- miscelania
**Posts:**187**Joined:**

Hello,I wonder how can be proved/argued that if the collateral rate is OIS, then the collateralized swap cash flows should be discounted using the OIS curve. Thank you,

- cfaleontan
**Posts:**22**Joined:**

you have to factor in your funding rate, too.www.fsa.go.jp/frtc/nenpou/2009/07-1.pdf

Last edited by cfaleontan on May 22nd, 2012, 10:00 pm, edited 1 time in total.

- miscelania
**Posts:**187**Joined:**

QuoteOriginally posted by: cfaleontanyou have to factor in your funding rate, too.www.fsa.go.jp/frtc/nenpou/2009/07-1.pdfThank you.I think that in case of collateralized swaps the discounting rate is computed considering the OIS curve, not the funding rate, right?I am just focusing here on collateralized instruments, but I do not know why they are discounted using OIS curve when the collateral is capitalized with the overnight rate.

- Martinghoul
**Posts:**3256**Joined:**

You can't "prove" anything. However, if you just follow the cashflows, it becomes reasonably clear.

There is no such discounting as an OIS discounting. It just derives from a mathematical fact in the derivation of the PDE when you establish a replicating strategy: "OIS discounting" is a shortcut to the more correct statement "risk-free discounting + adjustment due to the CSA collateral (assumed it is OIS remunerated ) clashes with the OIS disocunting". Besides a big assumption behind that is that the bank pays OIS on the collateral it receives and pays OIS to fund the collateral it needs to post. See here for a deeper analysis. For interest rates it is trikier, since in my opinion now swaps and FRAs are primary, not derivative secuirties. In the paper above also this issue is discussed.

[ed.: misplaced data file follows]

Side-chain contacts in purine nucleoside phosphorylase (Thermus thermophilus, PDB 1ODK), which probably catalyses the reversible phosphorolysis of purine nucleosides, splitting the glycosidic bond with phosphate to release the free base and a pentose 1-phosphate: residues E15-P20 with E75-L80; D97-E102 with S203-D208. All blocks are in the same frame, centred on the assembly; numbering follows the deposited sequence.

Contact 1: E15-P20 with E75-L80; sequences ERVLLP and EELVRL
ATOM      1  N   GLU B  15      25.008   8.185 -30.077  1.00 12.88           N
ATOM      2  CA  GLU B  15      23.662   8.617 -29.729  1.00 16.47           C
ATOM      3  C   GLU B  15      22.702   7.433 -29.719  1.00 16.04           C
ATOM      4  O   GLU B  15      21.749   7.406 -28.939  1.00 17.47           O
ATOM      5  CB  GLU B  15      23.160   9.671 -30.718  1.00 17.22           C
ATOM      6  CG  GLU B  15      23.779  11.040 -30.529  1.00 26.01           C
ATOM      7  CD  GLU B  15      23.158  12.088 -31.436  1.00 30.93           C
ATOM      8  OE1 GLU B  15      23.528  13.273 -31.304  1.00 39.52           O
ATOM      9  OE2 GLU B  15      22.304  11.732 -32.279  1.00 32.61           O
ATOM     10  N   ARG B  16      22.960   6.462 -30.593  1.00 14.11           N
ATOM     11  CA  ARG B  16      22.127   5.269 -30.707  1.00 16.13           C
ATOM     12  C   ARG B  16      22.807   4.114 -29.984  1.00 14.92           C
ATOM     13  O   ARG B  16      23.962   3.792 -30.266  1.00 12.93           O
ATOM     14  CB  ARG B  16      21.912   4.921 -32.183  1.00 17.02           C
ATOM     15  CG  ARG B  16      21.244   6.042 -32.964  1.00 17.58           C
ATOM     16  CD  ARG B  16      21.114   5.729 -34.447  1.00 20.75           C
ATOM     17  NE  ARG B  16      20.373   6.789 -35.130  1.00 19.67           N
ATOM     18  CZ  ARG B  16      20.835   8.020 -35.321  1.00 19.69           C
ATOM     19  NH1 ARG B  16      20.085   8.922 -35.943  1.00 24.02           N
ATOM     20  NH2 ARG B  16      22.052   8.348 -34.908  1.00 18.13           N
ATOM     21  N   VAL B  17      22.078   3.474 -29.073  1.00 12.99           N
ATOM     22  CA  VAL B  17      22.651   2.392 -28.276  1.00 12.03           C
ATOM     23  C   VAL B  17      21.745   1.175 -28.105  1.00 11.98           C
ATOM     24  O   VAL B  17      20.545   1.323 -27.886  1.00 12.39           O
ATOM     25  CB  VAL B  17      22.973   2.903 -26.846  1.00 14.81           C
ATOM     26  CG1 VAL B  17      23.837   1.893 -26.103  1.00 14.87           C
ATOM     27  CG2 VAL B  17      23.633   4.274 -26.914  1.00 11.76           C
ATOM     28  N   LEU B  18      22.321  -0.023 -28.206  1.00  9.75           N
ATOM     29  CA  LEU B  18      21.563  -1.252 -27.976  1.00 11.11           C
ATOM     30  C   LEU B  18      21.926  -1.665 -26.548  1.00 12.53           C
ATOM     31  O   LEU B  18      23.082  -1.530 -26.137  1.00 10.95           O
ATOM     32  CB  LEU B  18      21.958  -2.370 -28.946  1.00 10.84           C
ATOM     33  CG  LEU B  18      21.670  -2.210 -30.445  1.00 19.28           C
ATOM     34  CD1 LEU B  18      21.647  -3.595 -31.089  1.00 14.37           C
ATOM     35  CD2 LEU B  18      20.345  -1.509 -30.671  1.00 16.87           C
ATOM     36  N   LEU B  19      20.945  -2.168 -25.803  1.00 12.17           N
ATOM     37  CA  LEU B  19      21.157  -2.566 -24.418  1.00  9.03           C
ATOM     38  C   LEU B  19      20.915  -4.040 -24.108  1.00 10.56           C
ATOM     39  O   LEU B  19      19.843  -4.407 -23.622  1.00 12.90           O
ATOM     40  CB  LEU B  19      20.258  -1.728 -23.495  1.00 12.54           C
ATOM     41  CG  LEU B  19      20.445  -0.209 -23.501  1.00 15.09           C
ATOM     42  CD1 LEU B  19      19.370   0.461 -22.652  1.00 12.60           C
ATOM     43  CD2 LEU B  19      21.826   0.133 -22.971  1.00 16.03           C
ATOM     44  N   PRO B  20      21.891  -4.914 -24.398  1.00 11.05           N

- miscelania
**Posts:**187**Joined:**

OK. Thanks so much for your help.

You can derive it within the standard risk-neutral pricing framework, under the assumptions of continuous bilateral cash collateralization and zero thresholds / minimum transfer amounts. The standard pricing formula includes cash flows due to collateral posting as well, but this simplifies to a formula where you discount the terminal payoff at the (instantaneous) collateral rate c(t), ie.Btw this equality is already present in Johannes and Sundaresan 2003. There are multiple ways to derive it, eg via PDEs or using a martingale argument. The name OIS discounting probably comes from the fact that in most cases the collateral rate is the overnight rate.